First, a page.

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Review: 'Paddington Pollaky' Private Detective

Sleuth Truths

    So ubiquitous have the stories become of Sherlock Holmes and his pipe-smoking, deer-stalker profile, that many tourists visiting London believe that the fictional detective did actually inhabit 221b Baker St.

    Even so, there were real 19th-century private detectives whose exploits brought them fame. Of these, none stood out more than Paul Ignatius Pollaky - a Holmes-esque figure whose life was worthy of the descriptive powers of Sir Arthur Conan Doyle. Indeed, there is speculation that Polacky was the inspiration for the tales of Sherlock Holmes. And, in Bryan Kesselman's book, 'Paddington Pollaky' Private Detective (The History Press, £12.99), the accomplished, eccentric sleuth whose life story he has written is described as "the real Sherlock Holmes".

    With a forensic investigation itself worthy of a clue-gathering master, Kesselman has discovered that Pollaky was born the son of a synagogue caretaker in what was then Pressburg in Hungary, now the Slovakian capital, Bratislava, before coming to London where he took rooms in Paddington.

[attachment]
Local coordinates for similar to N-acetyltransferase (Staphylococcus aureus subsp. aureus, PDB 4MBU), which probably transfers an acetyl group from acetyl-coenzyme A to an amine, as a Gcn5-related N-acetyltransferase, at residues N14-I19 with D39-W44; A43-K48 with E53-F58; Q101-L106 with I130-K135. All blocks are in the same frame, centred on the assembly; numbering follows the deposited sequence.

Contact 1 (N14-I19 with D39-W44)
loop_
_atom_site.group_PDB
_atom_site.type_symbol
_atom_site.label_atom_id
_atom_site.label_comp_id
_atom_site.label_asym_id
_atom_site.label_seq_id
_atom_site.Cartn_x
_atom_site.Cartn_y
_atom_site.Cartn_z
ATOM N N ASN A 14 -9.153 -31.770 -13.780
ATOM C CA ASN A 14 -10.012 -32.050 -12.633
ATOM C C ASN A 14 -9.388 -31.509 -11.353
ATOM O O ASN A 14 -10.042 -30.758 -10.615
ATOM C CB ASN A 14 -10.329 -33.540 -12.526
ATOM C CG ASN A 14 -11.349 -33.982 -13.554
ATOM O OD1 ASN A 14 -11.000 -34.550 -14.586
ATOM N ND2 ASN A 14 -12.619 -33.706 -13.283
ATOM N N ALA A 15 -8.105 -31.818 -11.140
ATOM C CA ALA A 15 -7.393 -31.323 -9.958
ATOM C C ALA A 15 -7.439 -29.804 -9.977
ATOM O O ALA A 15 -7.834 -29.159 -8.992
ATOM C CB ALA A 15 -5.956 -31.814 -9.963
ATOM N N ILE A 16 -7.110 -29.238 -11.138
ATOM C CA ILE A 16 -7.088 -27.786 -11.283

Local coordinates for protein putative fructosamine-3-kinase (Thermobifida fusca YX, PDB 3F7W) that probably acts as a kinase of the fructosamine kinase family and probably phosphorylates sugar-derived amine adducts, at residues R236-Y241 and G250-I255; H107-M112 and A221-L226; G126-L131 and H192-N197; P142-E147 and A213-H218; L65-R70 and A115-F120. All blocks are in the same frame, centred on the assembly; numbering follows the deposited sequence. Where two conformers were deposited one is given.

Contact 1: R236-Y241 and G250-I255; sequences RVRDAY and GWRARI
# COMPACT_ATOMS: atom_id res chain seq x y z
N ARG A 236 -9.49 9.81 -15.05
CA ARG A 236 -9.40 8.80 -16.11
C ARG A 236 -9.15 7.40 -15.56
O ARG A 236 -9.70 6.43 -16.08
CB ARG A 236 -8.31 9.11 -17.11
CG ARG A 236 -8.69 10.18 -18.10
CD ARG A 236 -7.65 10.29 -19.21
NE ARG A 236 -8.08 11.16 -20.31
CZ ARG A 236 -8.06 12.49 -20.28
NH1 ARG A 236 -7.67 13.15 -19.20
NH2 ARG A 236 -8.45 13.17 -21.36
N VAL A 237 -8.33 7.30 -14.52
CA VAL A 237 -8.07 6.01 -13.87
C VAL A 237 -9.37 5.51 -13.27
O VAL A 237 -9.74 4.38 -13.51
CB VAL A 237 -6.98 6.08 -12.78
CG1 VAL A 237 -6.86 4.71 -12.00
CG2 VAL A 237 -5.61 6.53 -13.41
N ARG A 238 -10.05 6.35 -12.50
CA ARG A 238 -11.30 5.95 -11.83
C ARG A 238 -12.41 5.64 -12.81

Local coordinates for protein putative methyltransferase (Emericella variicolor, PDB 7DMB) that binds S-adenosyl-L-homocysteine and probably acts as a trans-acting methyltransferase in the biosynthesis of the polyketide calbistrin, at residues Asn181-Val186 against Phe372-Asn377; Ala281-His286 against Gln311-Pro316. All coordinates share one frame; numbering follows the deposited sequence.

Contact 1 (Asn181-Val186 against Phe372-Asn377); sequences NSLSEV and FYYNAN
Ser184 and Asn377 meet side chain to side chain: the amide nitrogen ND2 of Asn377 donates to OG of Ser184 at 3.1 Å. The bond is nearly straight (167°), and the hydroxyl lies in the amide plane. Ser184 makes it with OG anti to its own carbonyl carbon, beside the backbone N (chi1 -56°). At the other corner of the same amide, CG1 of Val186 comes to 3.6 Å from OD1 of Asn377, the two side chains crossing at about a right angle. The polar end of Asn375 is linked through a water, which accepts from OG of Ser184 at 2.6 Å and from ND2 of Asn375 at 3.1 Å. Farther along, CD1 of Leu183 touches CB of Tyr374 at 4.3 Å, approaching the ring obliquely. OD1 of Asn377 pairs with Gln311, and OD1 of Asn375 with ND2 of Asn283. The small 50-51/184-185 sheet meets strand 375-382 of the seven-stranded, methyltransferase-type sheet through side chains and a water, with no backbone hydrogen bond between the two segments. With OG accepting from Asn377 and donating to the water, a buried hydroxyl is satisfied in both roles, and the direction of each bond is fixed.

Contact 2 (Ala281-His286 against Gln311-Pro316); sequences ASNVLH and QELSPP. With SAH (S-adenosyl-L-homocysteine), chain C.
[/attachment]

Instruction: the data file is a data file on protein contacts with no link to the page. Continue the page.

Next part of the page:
Kesselman has unearthed much of Pollaky's correspondence, which allows us to follow his story in the detective's own erratic prose - reading his letters, you can almost hear his accent.

    Pollaky investigated confederate agents in Britain at the time of the American Civil War and amassed evidence of aliens living this country. He also acted to foil those involved in sex-tracking and searched for abducted children.

    Many tourists believe that Holmes did actually inhabit 221b Baker Street

    He was also the London correspondent of the International Criminal Police Gazette, and was given to writing cryptic messages in the agony columns of The Times. He was even mentioned in a Gilbert and Sullivan opera.

    Kesselman has done well to uncover so many deeds of derring do of a man whose life deserves to be celebrated.

    Although he has done so in an academic style that relies heavily on verbatim contemporary accounts, his is still a fascinating story, perfect material for a TV costume drama - you heard it here first.

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